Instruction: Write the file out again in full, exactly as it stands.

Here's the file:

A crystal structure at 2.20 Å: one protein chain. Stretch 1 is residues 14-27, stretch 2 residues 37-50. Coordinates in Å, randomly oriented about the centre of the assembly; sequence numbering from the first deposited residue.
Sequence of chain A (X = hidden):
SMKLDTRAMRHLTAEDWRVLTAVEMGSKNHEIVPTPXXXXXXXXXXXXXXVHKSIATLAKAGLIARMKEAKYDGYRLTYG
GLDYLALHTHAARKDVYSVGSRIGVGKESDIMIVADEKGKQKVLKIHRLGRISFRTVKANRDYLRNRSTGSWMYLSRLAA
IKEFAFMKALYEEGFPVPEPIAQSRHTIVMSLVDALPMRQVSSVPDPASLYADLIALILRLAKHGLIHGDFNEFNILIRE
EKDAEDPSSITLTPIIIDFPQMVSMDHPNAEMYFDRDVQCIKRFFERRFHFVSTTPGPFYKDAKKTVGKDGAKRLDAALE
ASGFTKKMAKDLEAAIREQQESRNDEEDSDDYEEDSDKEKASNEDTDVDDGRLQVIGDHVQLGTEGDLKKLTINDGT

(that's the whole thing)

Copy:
A crystal structure at 2.20 Å: one protein chain. Stretch 1 is residues 14-27, stretch 2 residues 37-50. Coordinates in Å, randomly oriented about the centre of the assembly; sequence numbering from the first deposited residue.
Sequence of chain A (X = hidden):
SMKLDTRAMRHLTAEDWRVLTAVEMGSKNHEIVPTPXXXXXXXXXXXXXXVHKSIATLAKAGLIARMKEAKYDGYRLTYG
GLDYLALHTHAARKDVYSVGSRIGVGKESDIMIVADEKGKQKVLKIHRLGRISFRTVKANRDYLRNRSTGSWMYLSRLAA
IKEFAFMKALYEEGFPVPEPIAQSRHTIVMSLVDALPMRQVSSVPDPASLYADLIALILRLAKHGLIHGDFNEFNILIRE
EKDAEDPSSITLTPIIIDFPQMVSMDHPNAEMYFDRDVQCIKRFFERRFHFVSTTPGPFYKDAKKTVGKDGAKRLDAALE
ASGFTKKMAKDLEAAIREQQESRNDEEDSDDYEEDSDKEKASNEDTDVDDGRLQVIGDHVQLGTEGDLKKLTINDGT